A lawyer for victims of Ethiopian Airlines Flight 302 said on Tuesday he wants Boeing Co and the U.S. Federal Aviation Administration to hand over documents about the decision to keep the Boeing 737 MAX in the air after a deadly Lion Air crash last October.

A week after Lion Air Flight 610 nose-dived into the Java Sea, killing all 189 aboard, the FAA warned airlines that erroneous inputs from an automated flight control system’s sensors could lead the jet to automatically pitch its nose down, but the agency allowed the jets to continue flying.

Five months later, the same system was blamed for playing a role when ET302 crashed on March 10, killing all 157 passengers and crew and prompting a worldwide grounding of the 737 MAX that remains in place.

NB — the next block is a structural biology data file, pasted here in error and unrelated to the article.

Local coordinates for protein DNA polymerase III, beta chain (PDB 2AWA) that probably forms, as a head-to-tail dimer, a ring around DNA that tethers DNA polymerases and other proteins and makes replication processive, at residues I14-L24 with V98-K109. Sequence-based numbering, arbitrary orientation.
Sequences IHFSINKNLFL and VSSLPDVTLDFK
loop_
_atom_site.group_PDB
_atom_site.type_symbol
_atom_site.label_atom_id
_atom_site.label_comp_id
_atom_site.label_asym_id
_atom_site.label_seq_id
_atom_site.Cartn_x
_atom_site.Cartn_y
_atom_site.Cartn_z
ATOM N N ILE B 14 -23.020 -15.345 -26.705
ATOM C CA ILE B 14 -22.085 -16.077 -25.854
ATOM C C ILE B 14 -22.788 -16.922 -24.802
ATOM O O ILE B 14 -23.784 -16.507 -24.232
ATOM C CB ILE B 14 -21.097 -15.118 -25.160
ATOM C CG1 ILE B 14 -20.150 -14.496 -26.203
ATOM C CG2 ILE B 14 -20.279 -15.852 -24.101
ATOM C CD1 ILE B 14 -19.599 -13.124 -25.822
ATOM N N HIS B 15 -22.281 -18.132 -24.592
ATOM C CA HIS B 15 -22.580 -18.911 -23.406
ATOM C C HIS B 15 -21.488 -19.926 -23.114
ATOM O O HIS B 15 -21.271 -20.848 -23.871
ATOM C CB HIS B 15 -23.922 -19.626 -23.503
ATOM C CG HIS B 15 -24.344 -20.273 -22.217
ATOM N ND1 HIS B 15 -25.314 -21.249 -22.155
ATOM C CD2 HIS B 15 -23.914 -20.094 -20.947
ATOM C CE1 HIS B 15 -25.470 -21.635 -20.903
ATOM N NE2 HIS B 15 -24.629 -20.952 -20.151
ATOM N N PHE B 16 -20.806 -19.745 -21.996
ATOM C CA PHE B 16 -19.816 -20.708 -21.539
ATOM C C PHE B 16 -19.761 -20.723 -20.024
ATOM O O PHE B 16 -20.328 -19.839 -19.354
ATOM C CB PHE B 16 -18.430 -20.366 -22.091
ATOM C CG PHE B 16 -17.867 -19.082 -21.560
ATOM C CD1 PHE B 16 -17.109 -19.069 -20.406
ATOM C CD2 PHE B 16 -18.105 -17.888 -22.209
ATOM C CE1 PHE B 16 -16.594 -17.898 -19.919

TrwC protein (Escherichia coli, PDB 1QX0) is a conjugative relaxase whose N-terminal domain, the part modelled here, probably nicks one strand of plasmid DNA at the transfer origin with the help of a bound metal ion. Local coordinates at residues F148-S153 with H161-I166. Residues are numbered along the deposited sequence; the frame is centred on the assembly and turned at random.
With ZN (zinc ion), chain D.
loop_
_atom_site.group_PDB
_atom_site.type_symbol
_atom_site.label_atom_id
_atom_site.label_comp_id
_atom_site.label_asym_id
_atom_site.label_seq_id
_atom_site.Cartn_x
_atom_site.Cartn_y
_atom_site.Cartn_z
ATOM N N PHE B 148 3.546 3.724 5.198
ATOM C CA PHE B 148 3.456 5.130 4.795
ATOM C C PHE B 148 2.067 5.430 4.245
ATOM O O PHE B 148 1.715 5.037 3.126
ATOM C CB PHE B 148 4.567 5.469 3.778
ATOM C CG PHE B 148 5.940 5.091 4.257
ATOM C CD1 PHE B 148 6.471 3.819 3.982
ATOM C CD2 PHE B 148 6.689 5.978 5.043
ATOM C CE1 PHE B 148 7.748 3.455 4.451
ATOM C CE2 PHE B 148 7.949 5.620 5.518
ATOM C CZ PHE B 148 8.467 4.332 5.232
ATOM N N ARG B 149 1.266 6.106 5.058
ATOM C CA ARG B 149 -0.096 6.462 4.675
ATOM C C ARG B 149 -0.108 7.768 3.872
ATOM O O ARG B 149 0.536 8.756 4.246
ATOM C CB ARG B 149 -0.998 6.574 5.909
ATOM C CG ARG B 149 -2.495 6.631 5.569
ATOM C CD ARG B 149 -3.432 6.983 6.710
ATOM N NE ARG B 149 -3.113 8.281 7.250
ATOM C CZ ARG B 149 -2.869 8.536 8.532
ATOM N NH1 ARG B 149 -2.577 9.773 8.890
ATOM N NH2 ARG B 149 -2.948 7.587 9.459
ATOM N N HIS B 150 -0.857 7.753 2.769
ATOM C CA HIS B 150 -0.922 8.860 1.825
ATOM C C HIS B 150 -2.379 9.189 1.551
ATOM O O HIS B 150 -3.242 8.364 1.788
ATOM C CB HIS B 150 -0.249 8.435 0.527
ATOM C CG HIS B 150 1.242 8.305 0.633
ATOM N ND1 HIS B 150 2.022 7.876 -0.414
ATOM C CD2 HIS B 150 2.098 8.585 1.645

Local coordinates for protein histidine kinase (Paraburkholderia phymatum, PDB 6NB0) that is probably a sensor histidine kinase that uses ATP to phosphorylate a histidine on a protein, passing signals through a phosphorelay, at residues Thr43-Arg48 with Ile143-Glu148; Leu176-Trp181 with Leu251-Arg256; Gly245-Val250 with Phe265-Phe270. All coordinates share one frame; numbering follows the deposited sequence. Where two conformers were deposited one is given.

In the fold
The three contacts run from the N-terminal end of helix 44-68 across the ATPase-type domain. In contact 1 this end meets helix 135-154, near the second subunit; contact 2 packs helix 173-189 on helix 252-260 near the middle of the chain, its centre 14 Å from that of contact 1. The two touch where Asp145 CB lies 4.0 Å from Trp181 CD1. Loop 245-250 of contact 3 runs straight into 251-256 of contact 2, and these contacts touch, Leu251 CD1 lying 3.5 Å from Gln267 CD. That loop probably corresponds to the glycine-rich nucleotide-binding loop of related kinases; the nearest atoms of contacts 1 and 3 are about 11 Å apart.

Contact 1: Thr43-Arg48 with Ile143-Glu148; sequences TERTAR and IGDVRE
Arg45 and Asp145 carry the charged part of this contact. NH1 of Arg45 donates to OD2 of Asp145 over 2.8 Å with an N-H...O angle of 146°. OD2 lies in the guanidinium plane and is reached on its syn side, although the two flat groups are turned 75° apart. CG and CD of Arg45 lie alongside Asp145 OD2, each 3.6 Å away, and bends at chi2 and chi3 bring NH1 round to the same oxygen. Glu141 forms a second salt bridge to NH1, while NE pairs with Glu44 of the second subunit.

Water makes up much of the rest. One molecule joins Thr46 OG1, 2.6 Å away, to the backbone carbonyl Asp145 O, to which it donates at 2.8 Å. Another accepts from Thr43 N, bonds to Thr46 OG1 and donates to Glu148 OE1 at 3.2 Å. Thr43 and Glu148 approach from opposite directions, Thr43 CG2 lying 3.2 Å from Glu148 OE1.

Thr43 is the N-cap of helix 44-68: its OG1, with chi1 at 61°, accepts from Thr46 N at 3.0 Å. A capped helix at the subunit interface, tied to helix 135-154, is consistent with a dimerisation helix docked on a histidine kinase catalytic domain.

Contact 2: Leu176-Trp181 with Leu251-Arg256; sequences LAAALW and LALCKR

“The decisions to keep those planes in service are key,” Robert Clifford of Clifford Law Offices, which represents families of the Ethiopian crash victims, said at a status hearing before U.S. Judge Jorge Alonso in Chicago.

Nearly 100 lawsuits have been filed against Boeing by at least a dozen law firms representing families of the Ethiopian Airlines crash victims, who came from 35 different countries, including nine U.S. citizens and 19 Canadians.

Families of about 60 victims have yet to file lawsuits but plaintiffs’ lawyers said they anticipate more to come. Most of the lawsuits do not make a specific dollar claim, though Ribbeck Law Chartered has said its clients are seeking more than $1 billion.

The lawsuits assert that Boeing defectively designed the automated flight control system. The system is believed to have repeatedly forced the nose lower in both accidents.